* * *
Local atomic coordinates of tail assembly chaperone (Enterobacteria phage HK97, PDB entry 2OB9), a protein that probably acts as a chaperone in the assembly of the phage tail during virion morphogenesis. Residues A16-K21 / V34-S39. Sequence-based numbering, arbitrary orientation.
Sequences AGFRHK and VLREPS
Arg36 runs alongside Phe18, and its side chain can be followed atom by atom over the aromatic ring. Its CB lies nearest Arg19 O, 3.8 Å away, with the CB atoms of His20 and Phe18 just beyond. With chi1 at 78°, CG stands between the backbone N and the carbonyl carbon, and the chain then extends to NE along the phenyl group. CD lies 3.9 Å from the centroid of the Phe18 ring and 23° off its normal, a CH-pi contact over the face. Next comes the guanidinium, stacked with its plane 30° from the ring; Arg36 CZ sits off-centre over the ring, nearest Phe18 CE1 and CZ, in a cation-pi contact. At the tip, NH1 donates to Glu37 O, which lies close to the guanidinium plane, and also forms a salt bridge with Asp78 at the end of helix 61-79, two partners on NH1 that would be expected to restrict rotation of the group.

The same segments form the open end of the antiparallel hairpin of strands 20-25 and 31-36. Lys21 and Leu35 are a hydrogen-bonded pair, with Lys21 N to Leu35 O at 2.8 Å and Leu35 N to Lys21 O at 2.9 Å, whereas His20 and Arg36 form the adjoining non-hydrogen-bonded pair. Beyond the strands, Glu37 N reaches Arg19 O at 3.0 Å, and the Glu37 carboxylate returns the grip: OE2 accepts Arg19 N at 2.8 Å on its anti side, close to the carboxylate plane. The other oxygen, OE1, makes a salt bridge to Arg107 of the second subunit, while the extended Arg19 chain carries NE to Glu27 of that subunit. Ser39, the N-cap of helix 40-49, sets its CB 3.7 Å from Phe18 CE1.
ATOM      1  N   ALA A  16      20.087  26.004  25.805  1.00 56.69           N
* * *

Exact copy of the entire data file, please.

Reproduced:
Local atomic coordinates of tail assembly chaperone (Enterobacteria phage HK97, PDB entry 2OB9), a protein that probably acts as a chaperone in the assembly of the phage tail during virion morphogenesis. Residues A16-K21 / V34-S39. Sequence-based numbering, arbitrary orientation.
Sequences AGFRHK and VLREPS
Arg36 runs alongside Phe18, and its side chain can be followed atom by atom over the aromatic ring. Its CB lies nearest Arg19 O, 3.8 Å away, with the CB atoms of His20 and Phe18 just beyond. With chi1 at 78°, CG stands between the backbone N and the carbonyl carbon, and the chain then extends to NE along the phenyl group. CD lies 3.9 Å from the centroid of the Phe18 ring and 23° off its normal, a CH-pi contact over the face. Next comes the guanidinium, stacked with its plane 30° from the ring; Arg36 CZ sits off-centre over the ring, nearest Phe18 CE1 and CZ, in a cation-pi contact. At the tip, NH1 donates to Glu37 O, which lies close to the guanidinium plane, and also forms a salt bridge with Asp78 at the end of helix 61-79, two partners on NH1 that would be expected to restrict rotation of the group.

The same segments form the open end of the antiparallel hairpin of strands 20-25 and 31-36. Lys21 and Leu35 are a hydrogen-bonded pair, with Lys21 N to Leu35 O at 2.8 Å and Leu35 N to Lys21 O at 2.9 Å, whereas His20 and Arg36 form the adjoining non-hydrogen-bonded pair. Beyond the strands, Glu37 N reaches Arg19 O at 3.0 Å, and the Glu37 carboxylate returns the grip: OE2 accepts Arg19 N at 2.8 Å on its anti side, close to the carboxylate plane. The other oxygen, OE1, makes a salt bridge to Arg107 of the second subunit, while the extended Arg19 chain carries NE to Glu27 of that subunit. Ser39, the N-cap of helix 40-49, sets its CB 3.7 Å from Phe18 CE1.
ATOM      1  N   ALA A  16      20.087  26.004  25.805  1.00 56.69           N